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Activities That Encourage Patience
Type: Games   Skills: Play & CreativitySocial & Emotional Skills
One reason a child whines is because he or she wants attention now. The four games below can help your child develop patience by teaching them how to wait for their turn. While playing these games, children must wait for their cue, which helps them begin to understand that they do not always get what they want, when they want it. Activities That Encourage Patience
What We Learn
Delayed gratification
Supply List
Red Rover, Red Rover
Kids line up in two lines, each line holding hands and facing the other. The two lines should be some distance apart for running back and forth.

The first line chooses a runner from the other line to call, saying "Red Rover, Red Rover, Let [chosen child] come over."

That child runs to the other line, trying to break through the clasped hands of two children.

If the runner breaks through, he or she chooses someone from that line and takes them back to their line.

If the child doesn't break through, then he or she joins that line. The game ends when all children are in one line.

Red Light, Green Light
In this game, one person plays the "traffic signal" and the rest try to touch him or her.

At the start, all the children form a line about 15 feet away from the child acting as the “traffic signal.” The “traffic signal” faces away from the line of kids and says "green light.” At this point the kids are allowed to move towards the child acting as the traffic signal.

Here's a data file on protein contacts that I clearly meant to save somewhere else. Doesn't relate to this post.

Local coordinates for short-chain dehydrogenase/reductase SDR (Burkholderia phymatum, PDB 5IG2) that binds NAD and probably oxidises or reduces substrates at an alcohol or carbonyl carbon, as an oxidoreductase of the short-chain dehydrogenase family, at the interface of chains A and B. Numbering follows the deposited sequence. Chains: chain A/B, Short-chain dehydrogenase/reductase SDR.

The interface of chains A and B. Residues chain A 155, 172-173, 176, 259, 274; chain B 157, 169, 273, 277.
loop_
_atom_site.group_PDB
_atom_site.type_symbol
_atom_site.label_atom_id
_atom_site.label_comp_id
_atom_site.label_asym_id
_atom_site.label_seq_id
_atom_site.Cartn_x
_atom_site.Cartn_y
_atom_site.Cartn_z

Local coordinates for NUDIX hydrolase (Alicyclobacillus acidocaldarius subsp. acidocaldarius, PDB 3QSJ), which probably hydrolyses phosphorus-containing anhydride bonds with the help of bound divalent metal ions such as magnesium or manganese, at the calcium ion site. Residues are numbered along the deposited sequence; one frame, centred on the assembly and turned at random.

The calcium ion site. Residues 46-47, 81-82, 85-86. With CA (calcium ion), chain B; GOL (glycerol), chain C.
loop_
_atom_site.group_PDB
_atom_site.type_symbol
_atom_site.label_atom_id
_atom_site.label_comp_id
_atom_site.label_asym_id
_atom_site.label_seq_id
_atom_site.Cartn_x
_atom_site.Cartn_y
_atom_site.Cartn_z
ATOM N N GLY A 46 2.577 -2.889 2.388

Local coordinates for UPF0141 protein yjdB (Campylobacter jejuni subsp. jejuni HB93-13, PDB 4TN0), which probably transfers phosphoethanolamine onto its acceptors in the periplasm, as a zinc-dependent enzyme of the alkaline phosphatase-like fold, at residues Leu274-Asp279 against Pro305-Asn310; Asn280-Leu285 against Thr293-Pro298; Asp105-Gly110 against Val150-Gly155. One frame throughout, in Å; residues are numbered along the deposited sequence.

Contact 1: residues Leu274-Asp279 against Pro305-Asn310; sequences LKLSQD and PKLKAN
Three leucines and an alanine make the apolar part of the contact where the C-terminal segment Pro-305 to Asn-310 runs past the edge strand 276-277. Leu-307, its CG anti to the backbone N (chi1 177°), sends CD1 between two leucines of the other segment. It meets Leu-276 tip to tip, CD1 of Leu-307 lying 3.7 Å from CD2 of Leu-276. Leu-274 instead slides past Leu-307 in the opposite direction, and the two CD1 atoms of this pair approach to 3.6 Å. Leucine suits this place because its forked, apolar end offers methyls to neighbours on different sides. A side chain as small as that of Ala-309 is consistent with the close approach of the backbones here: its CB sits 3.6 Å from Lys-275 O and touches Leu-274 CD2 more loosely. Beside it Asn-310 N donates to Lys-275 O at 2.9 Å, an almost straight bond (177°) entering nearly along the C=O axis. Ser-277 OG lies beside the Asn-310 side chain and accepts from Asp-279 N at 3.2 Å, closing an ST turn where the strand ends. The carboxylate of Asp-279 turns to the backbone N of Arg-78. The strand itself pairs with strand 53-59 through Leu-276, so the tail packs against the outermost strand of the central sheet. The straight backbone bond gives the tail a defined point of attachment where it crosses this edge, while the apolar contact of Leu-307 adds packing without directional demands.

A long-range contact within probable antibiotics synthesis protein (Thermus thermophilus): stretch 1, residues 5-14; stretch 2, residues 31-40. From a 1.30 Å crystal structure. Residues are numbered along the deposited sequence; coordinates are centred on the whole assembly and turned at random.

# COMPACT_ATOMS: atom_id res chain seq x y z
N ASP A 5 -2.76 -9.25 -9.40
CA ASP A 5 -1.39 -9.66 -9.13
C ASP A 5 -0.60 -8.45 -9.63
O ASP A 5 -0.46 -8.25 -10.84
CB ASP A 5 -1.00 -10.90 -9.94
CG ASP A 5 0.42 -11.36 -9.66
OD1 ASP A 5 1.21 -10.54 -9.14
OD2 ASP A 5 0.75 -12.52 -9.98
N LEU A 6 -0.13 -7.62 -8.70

At any point, the traffic signal may say "red light!" and turn around. If any of the kids are caught moving after this has occurred, they are out.

Play resumes when the stop light turns back around and says "green light.”

The child acting as the traffic signal wins if all the kids are out before anyone is able to touch him or her.

Otherwise, the first player to touch the traffic signal wins the game and earns the right to be traffic signal for the next game.

Mother, May I?
This game is very similar to “Red Light, Green Light.” There is a goal line and a starting line.

The player who is "mother" stands at the goal line. The other players line up about 15 feet away at the starting line. "Mother" faces away from the line of players.

There are several kinds of steps a play may take. The "mother" addresses one player at a time to "take one giant step" or "take 3 baby steps" or "skip 4 regular steps", etc. but always beginning with their name such as "Jeff, take 2 baby steps.”

That player must remember to say, "Mother, may I?" and wait for permission before he can advance.

Then "mother" says either "yes" or "no" depending on what they want to do. If the player forgets to ask permission first, he must return to the starting line.

The "mother" then addresses another player on the line and continues until one player finally reaches the goal line.

That player then becomes the "mother” for the next game.

What Time Is It, Mr. Fox?
One player is designated as the “fox” and starts out at one end of a field or designated play area with his or her back to the group.

The group at the other end then yells out “What time is it, Mr. Fox?”

The fox then calls out a time that is on the even hour (such as 12 o'clock, 1 o'clock, etc.). The group then takes that many steps forward.

When the group gets close to where Mr. Fox is and asks the time, the fox can yell out "Midnight!” or “It’s Time to Eat You!” and turns to chase the group.

The first player he or she tags before safely returning to the starting line becomes the fox for the next game.
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